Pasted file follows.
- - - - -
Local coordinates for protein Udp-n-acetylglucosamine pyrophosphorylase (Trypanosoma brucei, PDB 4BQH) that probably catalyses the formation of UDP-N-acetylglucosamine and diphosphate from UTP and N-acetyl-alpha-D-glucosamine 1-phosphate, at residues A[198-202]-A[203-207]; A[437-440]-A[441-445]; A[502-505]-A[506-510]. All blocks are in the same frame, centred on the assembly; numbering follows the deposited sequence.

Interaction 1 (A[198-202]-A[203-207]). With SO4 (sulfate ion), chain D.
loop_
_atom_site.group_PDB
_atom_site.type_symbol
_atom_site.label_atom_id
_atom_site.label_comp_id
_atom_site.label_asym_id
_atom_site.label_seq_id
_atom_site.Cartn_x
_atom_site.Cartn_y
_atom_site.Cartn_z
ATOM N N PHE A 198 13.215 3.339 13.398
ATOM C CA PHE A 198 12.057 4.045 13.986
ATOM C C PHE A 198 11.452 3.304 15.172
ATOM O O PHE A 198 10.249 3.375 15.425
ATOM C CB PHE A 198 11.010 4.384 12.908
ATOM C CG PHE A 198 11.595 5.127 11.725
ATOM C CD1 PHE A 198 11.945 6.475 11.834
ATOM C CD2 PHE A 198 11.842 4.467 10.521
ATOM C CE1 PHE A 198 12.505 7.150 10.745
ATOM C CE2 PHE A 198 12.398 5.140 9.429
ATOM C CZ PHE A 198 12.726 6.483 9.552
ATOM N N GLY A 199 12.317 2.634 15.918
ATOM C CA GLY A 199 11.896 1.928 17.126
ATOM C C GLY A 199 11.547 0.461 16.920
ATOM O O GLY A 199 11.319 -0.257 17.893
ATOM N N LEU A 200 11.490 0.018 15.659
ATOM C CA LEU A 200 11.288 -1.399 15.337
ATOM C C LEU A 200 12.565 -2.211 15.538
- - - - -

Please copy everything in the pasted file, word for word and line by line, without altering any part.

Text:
Local coordinates for protein Udp-n-acetylglucosamine pyrophosphorylase (Trypanosoma brucei, PDB 4BQH) that probably catalyses the formation of UDP-N-acetylglucosamine and diphosphate from UTP and N-acetyl-alpha-D-glucosamine 1-phosphate, at residues A[198-202]-A[203-207]; A[437-440]-A[441-445]; A[502-505]-A[506-510]. All blocks are in the same frame, centred on the assembly; numbering follows the deposited sequence.

Interaction 1 (A[198-202]-A[203-207]). With SO4 (sulfate ion), chain D.
loop_
_atom_site.group_PDB
_atom_site.type_symbol
_atom_site.label_atom_id
_atom_site.label_comp_id
_atom_site.label_asym_id
_atom_site.label_seq_id
_atom_site.Cartn_x
_atom_site.Cartn_y
_atom_site.Cartn_z
ATOM N N PHE A 198 13.215 3.339 13.398
ATOM C CA PHE A 198 12.057 4.045 13.986
ATOM C C PHE A 198 11.452 3.304 15.172
ATOM O O PHE A 198 10.249 3.375 15.425
ATOM C CB PHE A 198 11.010 4.384 12.908
ATOM C CG PHE A 198 11.595 5.127 11.725
ATOM C CD1 PHE A 198 11.945 6.475 11.834
ATOM C CD2 PHE A 198 11.842 4.467 10.521
ATOM C CE1 PHE A 198 12.505 7.150 10.745
ATOM C CE2 PHE A 198 12.398 5.140 9.429
ATOM C CZ PHE A 198 12.726 6.483 9.552
ATOM N N GLY A 199 12.317 2.634 15.918
ATOM C CA GLY A 199 11.896 1.928 17.126
ATOM C C GLY A 199 11.547 0.461 16.920
ATOM O O GLY A 199 11.319 -0.257 17.893
ATOM N N LEU A 200 11.490 0.018 15.659
ATOM C CA LEU A 200 11.288 -1.399 15.337
ATOM C C LEU A 200 12.565 -2.211 15.538